float diff = (double)(clock() - t1)/CLOCKS_PER_SEC ;
    cout <<endl<< "The time taken for Breadth first search: "<< diff << endl;


The time complexity of the breadth-first search is O(bd). This can be seen by noting that all nodes up to the goal depth d are generated. Therefore, the number generated is b + b2 + . . . + bd which is O(bd). The space complexity is also O(bd) since all nodes at a given depth must be stored in order to generate the nodes at the next depth, that is, bd-1 nodes must be stored at depth d – 1 to generate nodes at depth d, which gives space complexity of O(bd).
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18 Responses

  1. This post seem very yummy!!! I love chocolate!
    Technology, Free Software and Best Tutorial
    your blog is good! I'll visit again 🙂
    God Bless You

  2. Anonymous says:

    In your BFS function, I think you have to remove the 'continue' in the if-statement. Otherwise it's not doing the right thing. Just use for example g.BFS(1, 3); and you will see that the output after the 3rd value is different.

  3. Anonymous says:

    In your bfs program remove that time thing from the void main part..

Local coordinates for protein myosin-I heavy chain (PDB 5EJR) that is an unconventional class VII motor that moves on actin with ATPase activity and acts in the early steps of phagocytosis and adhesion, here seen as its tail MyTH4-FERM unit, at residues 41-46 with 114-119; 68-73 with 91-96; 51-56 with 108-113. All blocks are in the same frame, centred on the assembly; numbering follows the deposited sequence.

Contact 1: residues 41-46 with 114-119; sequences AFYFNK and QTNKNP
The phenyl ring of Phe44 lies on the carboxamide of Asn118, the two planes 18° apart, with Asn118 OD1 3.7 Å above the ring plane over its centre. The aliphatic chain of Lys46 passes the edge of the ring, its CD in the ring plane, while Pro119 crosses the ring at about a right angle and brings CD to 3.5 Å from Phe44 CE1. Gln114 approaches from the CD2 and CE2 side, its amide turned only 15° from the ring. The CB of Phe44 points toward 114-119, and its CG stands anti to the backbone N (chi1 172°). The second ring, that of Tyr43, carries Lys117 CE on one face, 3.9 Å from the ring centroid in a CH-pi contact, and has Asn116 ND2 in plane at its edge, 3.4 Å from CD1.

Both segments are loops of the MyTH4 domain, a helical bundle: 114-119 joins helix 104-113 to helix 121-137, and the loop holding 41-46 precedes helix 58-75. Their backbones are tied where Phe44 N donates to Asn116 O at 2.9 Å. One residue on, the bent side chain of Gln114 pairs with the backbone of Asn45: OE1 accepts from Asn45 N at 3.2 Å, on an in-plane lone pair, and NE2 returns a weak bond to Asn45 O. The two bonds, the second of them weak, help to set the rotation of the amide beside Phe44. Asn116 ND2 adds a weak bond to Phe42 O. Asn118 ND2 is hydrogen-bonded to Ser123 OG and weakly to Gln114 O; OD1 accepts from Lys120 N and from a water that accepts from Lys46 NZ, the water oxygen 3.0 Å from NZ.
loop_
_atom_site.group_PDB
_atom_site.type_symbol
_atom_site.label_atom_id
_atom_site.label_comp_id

4. main function should return an integer value … 🙂

  5. Of course, but my compiler does it for me 🙂 … any way thank you for pointing.

  6. Anonymous says:

    what does this algorithm do exactly?

  7. Anonymous says:

    Got a small memory leak in dequeue. You are leaking temp when you assign front to it.

  8. according to the c++ standard, it is not necessary have a return statement in main()

  9. Wei Song says:

    I think there are memory leak in the queue destructor

  10. Anonymous says:

    Why did you implement your own queue anyway, when there's std::queue?

  11. use of std:queue is recommended.

  12. I sense a memory leak .. no need to allocate memory for the temp variables.

  13. Anonymous says:

    When does the display() function ever get called?

  14. Anonymous says:

    post Output of the program i.e screenshot of ouput

  15. Anonymous says:

    line 156 is added because of the graph is undirected, sure?

  16. Anonymous says:

    Thank a lot.
    The style you code is neat and perspicuous.
    It helps me.

  17. Yes, also it Depend on – if u r using diff Ide such as Code::Blocks

  18. node *p = new node;
    no need of making new node , we just need pointer;
    just write :node *p
    And thank u for code